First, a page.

In short, in providing the reader a framework for understanding what is going on in education, he nails it!
A prime example is this passage:
From a practical point of view, far too many of the innovations implemented in America’s schools are designed around the (you guessed it) upside-down funnel. A quick tour of a few “cool practices” that ultimately fell short and were immediately forgotten (or discredited) demonstrates this quite starkly.
From “whole-language” reading instruction to “inquiry-based learning” to “computer-aided instruction” to interactive whiteboards to learning-styles-based theories, and on and on, all of these high-profile—and high-cost—attempts to improve instruction are usually based on two major principles of the upside-down funnel:
1. Engaging students with showy, more “authentic,” or more personally relevant learning activities at the expense of genuine content mastery.
2. Skipping to higher-order, critical thinking tasks without proper regard for essential intellectual building blocks such as knowledge and comprehension.
My only quibble with Kalenze’s book came when he described the Common Core standards. He holds an optimistic view for these standards, while I do not. But in further reading, I can see where his optimism comes from (and I note he focuses mostly on the English Language Arts standards, since that was the subject area that he taught; my expertise is in math). Kalenze points out that the standards have laudable goals, and indeed they do. But he also points out that content is key, and that proper interpretation and implementation of Common Core will turn the upside-down funnel right-side up.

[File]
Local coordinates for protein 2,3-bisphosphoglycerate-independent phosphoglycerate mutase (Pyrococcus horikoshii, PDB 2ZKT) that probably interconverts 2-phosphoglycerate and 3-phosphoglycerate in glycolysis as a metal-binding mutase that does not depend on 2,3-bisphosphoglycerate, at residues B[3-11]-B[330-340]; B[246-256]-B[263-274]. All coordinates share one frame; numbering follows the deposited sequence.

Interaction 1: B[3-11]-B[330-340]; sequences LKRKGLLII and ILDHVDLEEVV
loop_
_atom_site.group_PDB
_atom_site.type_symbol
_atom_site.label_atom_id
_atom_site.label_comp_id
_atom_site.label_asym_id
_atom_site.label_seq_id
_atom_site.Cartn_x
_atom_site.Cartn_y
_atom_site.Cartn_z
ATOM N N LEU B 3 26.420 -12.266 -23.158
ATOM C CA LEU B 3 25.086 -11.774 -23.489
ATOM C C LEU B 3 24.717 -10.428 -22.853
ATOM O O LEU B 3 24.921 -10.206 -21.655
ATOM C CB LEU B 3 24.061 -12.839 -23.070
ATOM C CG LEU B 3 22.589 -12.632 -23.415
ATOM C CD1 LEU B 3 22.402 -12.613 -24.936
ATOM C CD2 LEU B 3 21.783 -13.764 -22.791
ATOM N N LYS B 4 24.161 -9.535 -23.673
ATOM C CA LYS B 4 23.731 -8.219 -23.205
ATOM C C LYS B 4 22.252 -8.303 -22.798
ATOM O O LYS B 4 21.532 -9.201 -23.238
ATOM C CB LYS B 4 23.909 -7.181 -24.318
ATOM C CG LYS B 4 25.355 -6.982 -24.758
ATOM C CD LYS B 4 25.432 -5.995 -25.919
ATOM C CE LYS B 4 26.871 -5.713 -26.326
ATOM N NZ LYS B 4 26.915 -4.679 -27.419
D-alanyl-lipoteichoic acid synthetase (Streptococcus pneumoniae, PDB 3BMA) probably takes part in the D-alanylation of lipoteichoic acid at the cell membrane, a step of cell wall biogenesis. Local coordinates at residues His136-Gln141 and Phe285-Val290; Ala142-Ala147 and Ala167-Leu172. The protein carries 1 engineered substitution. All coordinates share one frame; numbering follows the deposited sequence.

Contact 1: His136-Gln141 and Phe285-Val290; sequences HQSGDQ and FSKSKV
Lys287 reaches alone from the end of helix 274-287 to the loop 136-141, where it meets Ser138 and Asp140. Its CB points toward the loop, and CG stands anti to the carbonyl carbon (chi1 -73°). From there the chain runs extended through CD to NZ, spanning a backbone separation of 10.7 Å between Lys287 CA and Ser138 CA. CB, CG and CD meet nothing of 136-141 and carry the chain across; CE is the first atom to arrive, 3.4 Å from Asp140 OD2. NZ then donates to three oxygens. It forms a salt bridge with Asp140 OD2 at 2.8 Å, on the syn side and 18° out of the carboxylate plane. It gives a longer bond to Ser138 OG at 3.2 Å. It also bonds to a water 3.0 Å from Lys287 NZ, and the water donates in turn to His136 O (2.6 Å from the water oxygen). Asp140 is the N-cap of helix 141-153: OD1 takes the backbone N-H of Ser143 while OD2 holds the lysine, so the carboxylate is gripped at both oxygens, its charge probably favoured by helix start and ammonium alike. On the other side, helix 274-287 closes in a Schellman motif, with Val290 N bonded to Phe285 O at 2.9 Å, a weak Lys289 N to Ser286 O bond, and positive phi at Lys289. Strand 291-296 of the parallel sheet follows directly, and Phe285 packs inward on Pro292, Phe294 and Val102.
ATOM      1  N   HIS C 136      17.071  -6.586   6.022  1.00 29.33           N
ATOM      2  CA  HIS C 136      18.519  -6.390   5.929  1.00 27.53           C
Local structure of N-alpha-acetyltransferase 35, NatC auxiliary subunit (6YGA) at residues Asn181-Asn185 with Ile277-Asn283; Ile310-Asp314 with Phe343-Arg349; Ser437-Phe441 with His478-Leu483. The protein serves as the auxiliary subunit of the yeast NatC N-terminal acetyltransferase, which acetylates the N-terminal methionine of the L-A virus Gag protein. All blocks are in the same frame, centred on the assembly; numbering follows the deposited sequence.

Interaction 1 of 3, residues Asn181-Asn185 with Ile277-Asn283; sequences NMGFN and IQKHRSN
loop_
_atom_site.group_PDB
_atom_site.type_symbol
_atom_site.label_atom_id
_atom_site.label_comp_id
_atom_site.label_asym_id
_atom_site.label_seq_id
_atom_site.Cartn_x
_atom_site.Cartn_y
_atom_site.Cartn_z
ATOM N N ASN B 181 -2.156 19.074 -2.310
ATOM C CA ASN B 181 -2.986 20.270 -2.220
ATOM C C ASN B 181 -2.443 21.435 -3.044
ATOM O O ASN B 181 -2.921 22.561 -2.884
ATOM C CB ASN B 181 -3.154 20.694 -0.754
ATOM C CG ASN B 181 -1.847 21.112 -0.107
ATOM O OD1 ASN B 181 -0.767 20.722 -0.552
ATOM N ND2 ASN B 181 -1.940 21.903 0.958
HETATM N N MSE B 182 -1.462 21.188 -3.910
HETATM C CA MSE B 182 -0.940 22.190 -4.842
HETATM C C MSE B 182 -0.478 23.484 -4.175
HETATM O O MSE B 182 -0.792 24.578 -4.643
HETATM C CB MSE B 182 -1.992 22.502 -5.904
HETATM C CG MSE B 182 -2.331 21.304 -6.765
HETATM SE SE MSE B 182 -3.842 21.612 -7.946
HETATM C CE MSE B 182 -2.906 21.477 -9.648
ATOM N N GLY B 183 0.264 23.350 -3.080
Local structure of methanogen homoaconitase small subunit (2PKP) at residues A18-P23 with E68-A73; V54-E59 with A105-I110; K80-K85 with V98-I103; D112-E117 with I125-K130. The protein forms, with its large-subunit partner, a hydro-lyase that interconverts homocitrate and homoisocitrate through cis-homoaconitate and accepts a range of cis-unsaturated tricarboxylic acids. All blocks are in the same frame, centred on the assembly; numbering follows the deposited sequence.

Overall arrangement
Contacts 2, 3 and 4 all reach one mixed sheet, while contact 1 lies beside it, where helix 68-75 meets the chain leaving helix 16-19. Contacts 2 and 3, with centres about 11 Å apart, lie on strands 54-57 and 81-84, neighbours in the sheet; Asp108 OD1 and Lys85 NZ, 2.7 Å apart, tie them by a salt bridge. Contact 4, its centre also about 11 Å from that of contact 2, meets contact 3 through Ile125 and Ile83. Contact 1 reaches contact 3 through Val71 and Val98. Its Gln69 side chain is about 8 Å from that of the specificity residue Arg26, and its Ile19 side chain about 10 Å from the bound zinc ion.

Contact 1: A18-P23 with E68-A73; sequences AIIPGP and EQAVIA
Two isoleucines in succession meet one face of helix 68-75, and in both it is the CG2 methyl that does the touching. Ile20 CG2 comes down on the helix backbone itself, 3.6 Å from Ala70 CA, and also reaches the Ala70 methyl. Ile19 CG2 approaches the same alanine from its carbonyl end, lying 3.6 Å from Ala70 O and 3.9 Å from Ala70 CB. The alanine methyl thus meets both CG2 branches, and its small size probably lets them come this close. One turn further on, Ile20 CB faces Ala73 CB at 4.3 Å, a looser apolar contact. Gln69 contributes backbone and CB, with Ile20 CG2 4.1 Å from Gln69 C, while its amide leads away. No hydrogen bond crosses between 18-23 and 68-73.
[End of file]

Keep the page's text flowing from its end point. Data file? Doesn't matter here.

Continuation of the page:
I would agree that if one exercises a common sense interpretation of Common Core’s standards, there would definitely be improvement. But from my math-oriented perspective, I see an upside-down funnel embedded in the standards that allows them to be interpreted along the constructivist-oriented reform math agenda that has been going strong for the past two decades. While I do not hold the same optimistic view that Kalenze does, I certainly see his point and the merits of his arguments. I would argue that the right side-up funnel needs to be more prominent in the Common Core standards.
And as far as righting the funnel, he does suggest specific changes that need to be made to overturn the many years of Progressive influence and turn schools from student-centered to teacher-centered and content-focused. From the upside-down world of education, in which the goal is to “teach the whole child,” he advocates as a starting-point the following right-side up goal: “To prepare young citizens for meaningful participation in mainstream institutions.”
Another step in the right direction, in my opinion, would be to make his book required reading in all schools of education.
Barry Garelick has written extensively about math education in various publications including The Atlantic, Education Next, Educational Leadership, and Education News. He recently retired from the U.S. EPA and is teaching middle and high school math in California. He has written a book about his experiences as a long- term substitute in a high school and middle school in California: “Teaching Math in the 21st Century”.